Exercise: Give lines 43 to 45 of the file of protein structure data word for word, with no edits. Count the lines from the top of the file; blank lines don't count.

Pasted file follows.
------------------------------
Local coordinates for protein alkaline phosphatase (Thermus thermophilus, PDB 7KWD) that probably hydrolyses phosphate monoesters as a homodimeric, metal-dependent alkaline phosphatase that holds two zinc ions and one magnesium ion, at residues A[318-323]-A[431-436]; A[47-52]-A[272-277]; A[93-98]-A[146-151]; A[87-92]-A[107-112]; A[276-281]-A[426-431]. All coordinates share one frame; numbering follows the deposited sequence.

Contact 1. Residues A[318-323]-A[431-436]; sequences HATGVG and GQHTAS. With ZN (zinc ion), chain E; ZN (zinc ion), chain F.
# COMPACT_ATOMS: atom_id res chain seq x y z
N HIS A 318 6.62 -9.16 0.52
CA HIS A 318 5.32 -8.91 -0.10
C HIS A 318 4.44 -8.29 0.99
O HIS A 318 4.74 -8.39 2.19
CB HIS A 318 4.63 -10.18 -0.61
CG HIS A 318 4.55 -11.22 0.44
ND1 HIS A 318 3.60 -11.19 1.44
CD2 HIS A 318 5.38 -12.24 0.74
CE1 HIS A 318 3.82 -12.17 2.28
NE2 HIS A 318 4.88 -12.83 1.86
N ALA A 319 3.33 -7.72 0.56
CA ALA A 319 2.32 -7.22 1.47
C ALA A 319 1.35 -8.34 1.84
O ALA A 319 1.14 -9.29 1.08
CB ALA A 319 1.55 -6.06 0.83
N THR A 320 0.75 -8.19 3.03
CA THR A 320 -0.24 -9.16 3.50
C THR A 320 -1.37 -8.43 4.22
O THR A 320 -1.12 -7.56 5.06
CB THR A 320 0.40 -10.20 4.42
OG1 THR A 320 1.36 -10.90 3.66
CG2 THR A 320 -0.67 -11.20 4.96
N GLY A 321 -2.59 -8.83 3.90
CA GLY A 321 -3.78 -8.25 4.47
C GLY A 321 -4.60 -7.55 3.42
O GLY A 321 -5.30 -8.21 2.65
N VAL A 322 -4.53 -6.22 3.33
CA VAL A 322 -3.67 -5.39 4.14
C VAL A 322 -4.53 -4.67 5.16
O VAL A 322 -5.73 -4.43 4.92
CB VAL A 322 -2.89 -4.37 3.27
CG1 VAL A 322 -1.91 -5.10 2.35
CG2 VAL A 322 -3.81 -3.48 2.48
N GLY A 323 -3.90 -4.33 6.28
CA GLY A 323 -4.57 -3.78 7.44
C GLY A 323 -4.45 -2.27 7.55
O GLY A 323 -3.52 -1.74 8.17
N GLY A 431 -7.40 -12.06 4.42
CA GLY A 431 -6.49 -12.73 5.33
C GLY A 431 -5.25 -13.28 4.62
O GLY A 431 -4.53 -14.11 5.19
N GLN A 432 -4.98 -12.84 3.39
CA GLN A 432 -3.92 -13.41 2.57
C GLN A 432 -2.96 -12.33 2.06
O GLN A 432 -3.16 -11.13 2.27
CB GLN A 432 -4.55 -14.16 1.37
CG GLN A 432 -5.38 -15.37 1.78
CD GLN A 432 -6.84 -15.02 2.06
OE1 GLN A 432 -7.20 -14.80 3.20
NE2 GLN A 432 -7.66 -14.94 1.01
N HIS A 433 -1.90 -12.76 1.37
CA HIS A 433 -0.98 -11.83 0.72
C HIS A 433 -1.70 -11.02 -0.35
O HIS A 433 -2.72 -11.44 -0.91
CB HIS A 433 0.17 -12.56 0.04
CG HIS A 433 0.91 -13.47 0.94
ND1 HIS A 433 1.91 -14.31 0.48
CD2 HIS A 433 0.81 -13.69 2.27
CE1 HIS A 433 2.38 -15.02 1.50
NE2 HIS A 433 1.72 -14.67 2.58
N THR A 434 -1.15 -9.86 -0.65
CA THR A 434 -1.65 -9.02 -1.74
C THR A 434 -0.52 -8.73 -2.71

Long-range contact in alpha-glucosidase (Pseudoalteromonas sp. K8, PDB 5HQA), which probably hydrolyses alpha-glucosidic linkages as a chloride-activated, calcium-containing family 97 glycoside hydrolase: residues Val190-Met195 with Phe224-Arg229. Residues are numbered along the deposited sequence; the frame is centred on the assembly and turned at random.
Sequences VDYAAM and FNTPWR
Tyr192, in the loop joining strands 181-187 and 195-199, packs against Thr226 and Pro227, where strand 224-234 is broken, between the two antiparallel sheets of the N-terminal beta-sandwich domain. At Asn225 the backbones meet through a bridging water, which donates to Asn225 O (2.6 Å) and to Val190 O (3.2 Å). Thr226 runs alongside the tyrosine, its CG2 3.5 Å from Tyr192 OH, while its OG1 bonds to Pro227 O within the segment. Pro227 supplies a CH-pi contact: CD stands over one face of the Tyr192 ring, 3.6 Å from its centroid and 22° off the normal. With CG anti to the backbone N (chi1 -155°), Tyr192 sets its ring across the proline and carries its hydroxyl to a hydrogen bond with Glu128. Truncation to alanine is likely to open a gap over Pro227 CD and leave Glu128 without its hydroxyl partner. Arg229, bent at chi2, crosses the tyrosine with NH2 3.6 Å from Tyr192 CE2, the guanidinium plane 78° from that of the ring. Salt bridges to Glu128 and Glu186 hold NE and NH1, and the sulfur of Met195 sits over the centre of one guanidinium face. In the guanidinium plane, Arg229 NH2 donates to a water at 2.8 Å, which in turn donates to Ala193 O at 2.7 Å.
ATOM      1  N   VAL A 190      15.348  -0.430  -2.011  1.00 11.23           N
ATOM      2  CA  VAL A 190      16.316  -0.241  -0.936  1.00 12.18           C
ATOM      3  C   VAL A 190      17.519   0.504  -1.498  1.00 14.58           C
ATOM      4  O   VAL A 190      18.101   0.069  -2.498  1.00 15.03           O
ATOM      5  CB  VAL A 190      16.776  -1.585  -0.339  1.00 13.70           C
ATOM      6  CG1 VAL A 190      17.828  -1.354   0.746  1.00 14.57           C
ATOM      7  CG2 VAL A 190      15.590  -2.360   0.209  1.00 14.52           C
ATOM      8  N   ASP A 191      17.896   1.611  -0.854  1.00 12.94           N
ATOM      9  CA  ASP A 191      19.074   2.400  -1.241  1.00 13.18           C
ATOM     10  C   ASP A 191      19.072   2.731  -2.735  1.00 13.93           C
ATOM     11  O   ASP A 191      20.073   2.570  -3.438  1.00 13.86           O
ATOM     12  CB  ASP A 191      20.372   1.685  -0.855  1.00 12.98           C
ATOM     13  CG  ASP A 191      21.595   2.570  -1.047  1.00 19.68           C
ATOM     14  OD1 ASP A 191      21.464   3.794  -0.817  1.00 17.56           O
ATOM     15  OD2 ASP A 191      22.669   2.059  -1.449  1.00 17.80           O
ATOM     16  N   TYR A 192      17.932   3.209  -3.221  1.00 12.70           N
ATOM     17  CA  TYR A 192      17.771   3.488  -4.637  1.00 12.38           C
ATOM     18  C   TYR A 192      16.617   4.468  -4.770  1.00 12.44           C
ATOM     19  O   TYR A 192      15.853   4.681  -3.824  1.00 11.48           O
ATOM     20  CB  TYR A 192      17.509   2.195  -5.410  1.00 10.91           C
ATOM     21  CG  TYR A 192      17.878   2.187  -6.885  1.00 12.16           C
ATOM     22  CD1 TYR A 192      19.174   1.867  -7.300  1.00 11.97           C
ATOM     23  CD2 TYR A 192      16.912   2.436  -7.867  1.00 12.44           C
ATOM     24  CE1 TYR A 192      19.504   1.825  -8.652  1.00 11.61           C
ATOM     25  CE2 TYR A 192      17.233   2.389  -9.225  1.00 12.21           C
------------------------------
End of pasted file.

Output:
C GLY A 431 -5.25 -13.28 4.62
O GLY A 431 -4.53 -14.11 5.19
N GLN A 432 -4.98 -12.84 3.39